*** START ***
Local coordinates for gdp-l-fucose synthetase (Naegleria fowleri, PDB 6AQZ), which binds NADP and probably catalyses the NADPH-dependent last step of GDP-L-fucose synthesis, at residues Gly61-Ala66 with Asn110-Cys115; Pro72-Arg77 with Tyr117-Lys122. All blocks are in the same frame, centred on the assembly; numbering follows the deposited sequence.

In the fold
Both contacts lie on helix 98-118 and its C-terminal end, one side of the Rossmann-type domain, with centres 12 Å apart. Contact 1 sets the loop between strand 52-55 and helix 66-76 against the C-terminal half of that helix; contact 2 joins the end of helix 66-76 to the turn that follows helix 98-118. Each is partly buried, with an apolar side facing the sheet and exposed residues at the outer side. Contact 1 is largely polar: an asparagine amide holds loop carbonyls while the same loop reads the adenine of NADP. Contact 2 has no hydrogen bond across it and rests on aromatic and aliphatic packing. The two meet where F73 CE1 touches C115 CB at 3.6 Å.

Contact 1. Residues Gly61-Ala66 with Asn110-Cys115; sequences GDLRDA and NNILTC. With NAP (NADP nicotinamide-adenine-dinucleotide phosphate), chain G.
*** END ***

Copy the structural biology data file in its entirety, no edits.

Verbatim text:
Local coordinates for gdp-l-fucose synthetase (Naegleria fowleri, PDB 6AQZ), which binds NADP and probably catalyses the NADPH-dependent last step of GDP-L-fucose synthesis, at residues Gly61-Ala66 with Asn110-Cys115; Pro72-Arg77 with Tyr117-Lys122. All blocks are in the same frame, centred on the assembly; numbering follows the deposited sequence.

In the fold
Both contacts lie on helix 98-118 and its C-terminal end, one side of the Rossmann-type domain, with centres 12 Å apart. Contact 1 sets the loop between strand 52-55 and helix 66-76 against the C-terminal half of that helix; contact 2 joins the end of helix 66-76 to the turn that follows helix 98-118. Each is partly buried, with an apolar side facing the sheet and exposed residues at the outer side. Contact 1 is largely polar: an asparagine amide holds loop carbonyls while the same loop reads the adenine of NADP. Contact 2 has no hydrogen bond across it and rests on aromatic and aliphatic packing. The two meet where F73 CE1 touches C115 CB at 3.6 Å.

Contact 1. Residues Gly61-Ala66 with Asn110-Cys115; sequences GDLRDA and NNILTC. With NAP (NADP nicotinamide-adenine-dinucleotide phosphate), chain G.